The Volokh Conspiracy
Mostly law professors | Sometimes contrarian | Often libertarian | Always independent
As the justices announce their opinions in the big cases of the year, and as presidential candidates announce their plans to reform the Court so that it will be less political, a taste from the conclusion of my new book, Repugnant Laws, which can be found wherever fine books are sold.
Americans sometimes tell themselves a story about the Supreme Court. In this story the justices stand removed from politics, like priests working in a marble temple. Constitutional law imposes fixed limits on the arena of political choice, and the elected members of Congress operate within boundaries marked out and defended by unelected justices who lean against the prevailing democratic winds. This story is sometimes told in a fearful tone, with the people and their representatives subjugated to the will of distant philosopher-kings. It is sometimes told in a more hopeful tone, with the benighted masses and feckless politicians defanged by wise jurists. But in both versions, the justices occupy an Archimedean point outside the world of politics and from there can reshape the course of events.
For better or for worse, we should doubt that the Court is as independent of politics as that story would suggest. The individuals who become justices are socialized into a political world that they share with their contemporaries. The justices are elevated to the bench through a political appointments process that filters out those who are likely to be dramatically at odds with the political leaders who assemble victorious electoral coalitions. The justices live in the world and are buffeted by the same maelstroms of opinion and emotion that affect those around them. Their work sometimes involves matters of arcane knowledge and obscure significance, but it often involves matters of fundamental values and partisan contestation. The justices are not disinterested observers of the political world; they are powerful actors within it. . . .
In exercising the power of judicial review of federal statutes across American history, the Court has operated from a political perspective and in alliance with coalition partners elsewhere in the government. The Court has not generally operated as an antidemocratic force obstructing the plans and policies of legislative majorities. It has, on occasion, vetoed important federal policies, but it has more often operated within dominant political coalitions than against them. It has exploited fissures within democratic majorities rather than setting itself against those majorities. It has primarily advanced the values and policies that have won electoral support rather than those that have met electoral defeat.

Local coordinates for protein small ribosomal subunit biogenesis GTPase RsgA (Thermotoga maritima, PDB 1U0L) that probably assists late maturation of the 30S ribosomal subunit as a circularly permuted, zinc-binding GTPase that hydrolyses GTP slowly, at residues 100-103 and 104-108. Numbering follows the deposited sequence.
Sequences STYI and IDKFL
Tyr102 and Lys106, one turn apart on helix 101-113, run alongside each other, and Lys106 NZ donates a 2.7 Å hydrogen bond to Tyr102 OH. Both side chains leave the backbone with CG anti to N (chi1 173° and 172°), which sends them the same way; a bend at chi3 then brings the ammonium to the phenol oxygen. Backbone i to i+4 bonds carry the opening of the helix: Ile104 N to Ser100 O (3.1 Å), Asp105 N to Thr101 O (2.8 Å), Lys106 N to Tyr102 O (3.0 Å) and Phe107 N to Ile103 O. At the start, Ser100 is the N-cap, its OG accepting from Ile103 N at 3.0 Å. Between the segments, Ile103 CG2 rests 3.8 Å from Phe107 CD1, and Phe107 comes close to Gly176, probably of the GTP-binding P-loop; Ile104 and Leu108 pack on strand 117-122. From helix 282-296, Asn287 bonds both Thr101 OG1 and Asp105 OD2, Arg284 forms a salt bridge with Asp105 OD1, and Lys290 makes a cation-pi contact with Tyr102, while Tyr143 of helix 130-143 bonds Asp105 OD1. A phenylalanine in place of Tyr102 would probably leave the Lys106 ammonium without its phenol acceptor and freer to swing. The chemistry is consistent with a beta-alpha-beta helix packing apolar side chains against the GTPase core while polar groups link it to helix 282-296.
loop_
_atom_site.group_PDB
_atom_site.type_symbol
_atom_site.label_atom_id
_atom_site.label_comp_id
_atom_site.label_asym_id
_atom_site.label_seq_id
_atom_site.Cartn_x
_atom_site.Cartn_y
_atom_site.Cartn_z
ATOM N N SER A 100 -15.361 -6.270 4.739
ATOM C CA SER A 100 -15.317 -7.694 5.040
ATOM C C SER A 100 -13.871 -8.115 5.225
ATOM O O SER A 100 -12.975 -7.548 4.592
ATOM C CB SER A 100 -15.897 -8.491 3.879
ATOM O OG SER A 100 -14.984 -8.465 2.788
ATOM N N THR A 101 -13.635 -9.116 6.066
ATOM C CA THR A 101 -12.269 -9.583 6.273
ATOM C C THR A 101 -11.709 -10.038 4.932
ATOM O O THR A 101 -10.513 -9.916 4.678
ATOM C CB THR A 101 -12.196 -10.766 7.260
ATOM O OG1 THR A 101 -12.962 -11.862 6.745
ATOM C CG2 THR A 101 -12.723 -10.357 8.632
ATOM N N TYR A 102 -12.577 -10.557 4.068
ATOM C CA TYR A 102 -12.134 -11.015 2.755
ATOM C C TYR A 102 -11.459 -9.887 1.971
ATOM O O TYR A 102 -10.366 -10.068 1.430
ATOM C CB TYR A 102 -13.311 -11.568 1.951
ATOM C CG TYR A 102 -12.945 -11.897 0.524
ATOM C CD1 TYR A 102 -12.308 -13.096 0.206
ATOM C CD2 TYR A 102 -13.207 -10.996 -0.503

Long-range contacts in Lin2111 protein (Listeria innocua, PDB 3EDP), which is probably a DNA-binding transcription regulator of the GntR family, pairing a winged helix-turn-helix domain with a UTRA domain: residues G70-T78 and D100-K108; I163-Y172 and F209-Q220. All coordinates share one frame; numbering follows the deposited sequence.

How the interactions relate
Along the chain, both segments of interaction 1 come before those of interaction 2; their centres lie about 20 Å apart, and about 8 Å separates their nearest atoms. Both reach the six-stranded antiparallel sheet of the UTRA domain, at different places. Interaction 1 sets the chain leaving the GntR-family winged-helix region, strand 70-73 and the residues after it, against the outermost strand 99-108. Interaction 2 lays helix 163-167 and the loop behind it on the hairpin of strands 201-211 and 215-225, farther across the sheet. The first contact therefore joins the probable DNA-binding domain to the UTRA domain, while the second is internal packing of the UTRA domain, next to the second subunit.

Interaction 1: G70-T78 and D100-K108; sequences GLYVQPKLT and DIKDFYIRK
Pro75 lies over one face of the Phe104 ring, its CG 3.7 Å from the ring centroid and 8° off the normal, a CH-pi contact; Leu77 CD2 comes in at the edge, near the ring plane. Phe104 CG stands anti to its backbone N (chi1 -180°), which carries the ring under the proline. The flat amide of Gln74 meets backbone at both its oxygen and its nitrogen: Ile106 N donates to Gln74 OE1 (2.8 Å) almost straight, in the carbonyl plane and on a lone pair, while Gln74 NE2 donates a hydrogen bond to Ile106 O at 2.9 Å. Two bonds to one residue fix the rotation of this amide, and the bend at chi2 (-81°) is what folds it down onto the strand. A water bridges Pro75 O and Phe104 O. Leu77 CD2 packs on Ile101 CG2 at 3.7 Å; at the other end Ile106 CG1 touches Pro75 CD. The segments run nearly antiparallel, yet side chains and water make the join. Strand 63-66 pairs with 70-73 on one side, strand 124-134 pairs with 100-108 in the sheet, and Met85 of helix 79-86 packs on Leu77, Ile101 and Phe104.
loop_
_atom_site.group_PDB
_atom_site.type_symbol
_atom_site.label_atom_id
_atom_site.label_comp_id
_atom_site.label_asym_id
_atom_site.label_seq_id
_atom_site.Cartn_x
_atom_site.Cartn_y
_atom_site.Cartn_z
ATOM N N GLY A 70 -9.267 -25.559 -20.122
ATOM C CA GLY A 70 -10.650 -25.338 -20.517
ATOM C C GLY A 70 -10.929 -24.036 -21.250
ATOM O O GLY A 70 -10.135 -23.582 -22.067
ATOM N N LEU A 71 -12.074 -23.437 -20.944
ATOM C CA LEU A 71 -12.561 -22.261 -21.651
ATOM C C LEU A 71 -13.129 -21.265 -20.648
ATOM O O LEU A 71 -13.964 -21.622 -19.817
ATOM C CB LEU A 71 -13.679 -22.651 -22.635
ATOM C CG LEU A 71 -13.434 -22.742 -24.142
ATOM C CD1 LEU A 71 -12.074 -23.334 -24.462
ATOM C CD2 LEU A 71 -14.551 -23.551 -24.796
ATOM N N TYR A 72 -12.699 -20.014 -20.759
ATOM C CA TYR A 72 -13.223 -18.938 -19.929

The justices are best understood as political partners. They are not minions, simply doing the bidding of party leaders. They are allies of coalition leaders, not their agents. As such, they exercise some modicum of independence and discretion. They are able to articulate their own understandings of constitutional values and commitments. Those commitments may well be shared by others, be debated and advanced through party platforms and legislative debates, but the justices give them shape and effectiveness. The justices set their own priorities, and in many cases have their own distinctive set of concerns. . . .
. . . The Court often defies Congress in the name of values to which party leaders are putatively committed. Those decisions might well be persistently controversial, in either the sense that the general public might not overwhelmingly endorse them or in the sense that legislators might be incapable of constructing a majority willing to cast the same vote themselves. The insulation and independence of the Court allows the justices to do things that the elected members of Congress might not be willing and able to do, even if the members of Congress are not implacably opposed either. The Court has rarely stood for universally embraced and historically enduring political principles, in part because there are not very many such principles – or at least not very many such principles that must be deployed to invalidate an action of Congress. Congress rarely violates universally embraced and historically enduring principles. Congress does, however, routinely violate principles that are more contested and less enduring but that nonetheless command substantial political support within a given historical era. When the Court intervenes to vindicate those principles against an errant national legislature, it is often doing the political work that political leaders would like it to do. It is acting as a player within democratic politics, but not simply as a constitutional guardian standing outside of democratic politics.